The Role of Leadership in Government, Business and NGO Performance
Edited by Kees Zoeteman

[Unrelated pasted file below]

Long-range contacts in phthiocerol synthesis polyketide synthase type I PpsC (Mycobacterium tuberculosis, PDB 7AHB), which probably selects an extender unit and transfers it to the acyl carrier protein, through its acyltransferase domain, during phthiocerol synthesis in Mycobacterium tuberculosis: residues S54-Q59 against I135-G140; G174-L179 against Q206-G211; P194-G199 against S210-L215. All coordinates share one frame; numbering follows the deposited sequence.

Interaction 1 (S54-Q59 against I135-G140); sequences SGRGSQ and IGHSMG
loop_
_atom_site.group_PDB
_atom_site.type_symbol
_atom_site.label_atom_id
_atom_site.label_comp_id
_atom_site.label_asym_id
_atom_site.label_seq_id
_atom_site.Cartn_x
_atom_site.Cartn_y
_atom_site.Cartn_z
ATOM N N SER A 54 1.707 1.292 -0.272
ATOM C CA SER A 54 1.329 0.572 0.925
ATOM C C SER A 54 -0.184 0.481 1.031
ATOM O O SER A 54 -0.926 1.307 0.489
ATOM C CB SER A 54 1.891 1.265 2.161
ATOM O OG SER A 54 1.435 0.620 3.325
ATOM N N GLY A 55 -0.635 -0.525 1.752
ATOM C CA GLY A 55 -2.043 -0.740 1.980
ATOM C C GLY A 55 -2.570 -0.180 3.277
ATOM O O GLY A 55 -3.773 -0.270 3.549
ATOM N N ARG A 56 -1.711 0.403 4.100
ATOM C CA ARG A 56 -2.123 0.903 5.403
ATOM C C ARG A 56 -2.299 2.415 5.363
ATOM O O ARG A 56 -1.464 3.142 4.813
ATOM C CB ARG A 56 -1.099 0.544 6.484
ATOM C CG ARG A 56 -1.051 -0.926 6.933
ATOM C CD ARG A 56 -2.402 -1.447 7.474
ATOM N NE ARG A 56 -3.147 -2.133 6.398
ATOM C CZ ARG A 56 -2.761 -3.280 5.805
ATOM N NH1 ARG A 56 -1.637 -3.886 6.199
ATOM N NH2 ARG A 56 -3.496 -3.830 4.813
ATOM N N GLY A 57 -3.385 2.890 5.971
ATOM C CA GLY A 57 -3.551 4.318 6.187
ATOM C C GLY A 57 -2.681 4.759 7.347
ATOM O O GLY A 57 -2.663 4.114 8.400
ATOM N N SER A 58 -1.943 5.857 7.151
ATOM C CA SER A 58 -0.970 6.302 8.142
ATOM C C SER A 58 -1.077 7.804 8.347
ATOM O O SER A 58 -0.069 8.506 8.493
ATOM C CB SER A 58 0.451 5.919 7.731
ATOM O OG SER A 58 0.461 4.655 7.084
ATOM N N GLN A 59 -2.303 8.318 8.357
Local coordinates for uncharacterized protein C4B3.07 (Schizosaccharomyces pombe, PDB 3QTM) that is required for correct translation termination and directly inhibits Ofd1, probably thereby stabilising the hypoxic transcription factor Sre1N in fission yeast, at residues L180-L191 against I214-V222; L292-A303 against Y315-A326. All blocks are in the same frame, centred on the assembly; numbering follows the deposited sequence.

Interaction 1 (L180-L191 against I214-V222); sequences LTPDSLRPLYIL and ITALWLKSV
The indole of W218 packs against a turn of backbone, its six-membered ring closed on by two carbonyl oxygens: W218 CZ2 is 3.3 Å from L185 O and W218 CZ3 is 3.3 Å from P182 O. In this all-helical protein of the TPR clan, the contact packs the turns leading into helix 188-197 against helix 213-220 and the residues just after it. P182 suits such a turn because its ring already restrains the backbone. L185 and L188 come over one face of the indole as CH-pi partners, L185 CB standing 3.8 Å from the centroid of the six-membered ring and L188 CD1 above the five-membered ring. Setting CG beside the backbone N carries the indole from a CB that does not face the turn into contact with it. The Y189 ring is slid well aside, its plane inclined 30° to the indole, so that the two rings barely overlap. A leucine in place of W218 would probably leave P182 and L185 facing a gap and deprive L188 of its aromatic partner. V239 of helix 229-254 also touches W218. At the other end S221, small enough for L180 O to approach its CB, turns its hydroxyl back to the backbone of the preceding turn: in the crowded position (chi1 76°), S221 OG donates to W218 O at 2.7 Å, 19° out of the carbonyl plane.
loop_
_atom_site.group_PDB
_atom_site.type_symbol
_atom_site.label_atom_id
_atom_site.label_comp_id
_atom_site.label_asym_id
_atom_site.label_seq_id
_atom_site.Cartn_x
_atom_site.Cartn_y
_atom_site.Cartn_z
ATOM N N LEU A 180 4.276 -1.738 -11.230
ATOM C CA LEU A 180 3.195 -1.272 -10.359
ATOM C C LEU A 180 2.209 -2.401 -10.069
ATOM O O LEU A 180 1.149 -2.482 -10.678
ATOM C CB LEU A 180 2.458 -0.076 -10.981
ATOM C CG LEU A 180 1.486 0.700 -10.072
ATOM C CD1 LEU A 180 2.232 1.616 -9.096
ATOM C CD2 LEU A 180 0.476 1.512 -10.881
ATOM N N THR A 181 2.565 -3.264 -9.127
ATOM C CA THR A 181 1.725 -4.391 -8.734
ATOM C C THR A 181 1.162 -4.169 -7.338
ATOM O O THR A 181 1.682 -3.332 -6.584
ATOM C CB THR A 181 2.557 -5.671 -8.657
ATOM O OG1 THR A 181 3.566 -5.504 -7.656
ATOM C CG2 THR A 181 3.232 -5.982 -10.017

Kees Zoeteman, Wouter Kersten and Lieke van de Voort SUMMARY Sustainability attitudes can also be estimated for nations. This chapter discusses an approximating method that is not based on questionnaires among the political and business actors or civilians, but which uses indicators provided by international organizations such as the World Bank and the UN. The outcome of a study at Tilburg University of 116 nations over the period 1996–2006 is presented. According to this method, the sustainability attitude of a nation proves to be relatively stable over a period of ten years – although some countries show a gradual fall or rise in the decade studied. Examples of increasing attitude levels are found for China and Poland. Within groups of nations or states, large differences in attitudes can be the cause of tensions. Examples of such tensions within the EU are discussed. INTRODUCTION Sustainability attitudes are not only differing among individuals. Also the culture of corporations differs widely – as do the cultures of nations and the corresponding dominant attitudes. Attitudes in China are not the same as those in Nigeria or Canada. A study illustrating this for the first time in a systematic scientific way was carried out by Geert Hofstede.1 Using data he collected in the first instance among IBM collaborators worldwide, Hofstede developed a model with five cultural dimensions, which he applied to some 70 nations. These dimensions were power distance, individualism, masculinity, uncertainty avoidance and long-term orientation. His work helped to better understand difficulties for international corporations...
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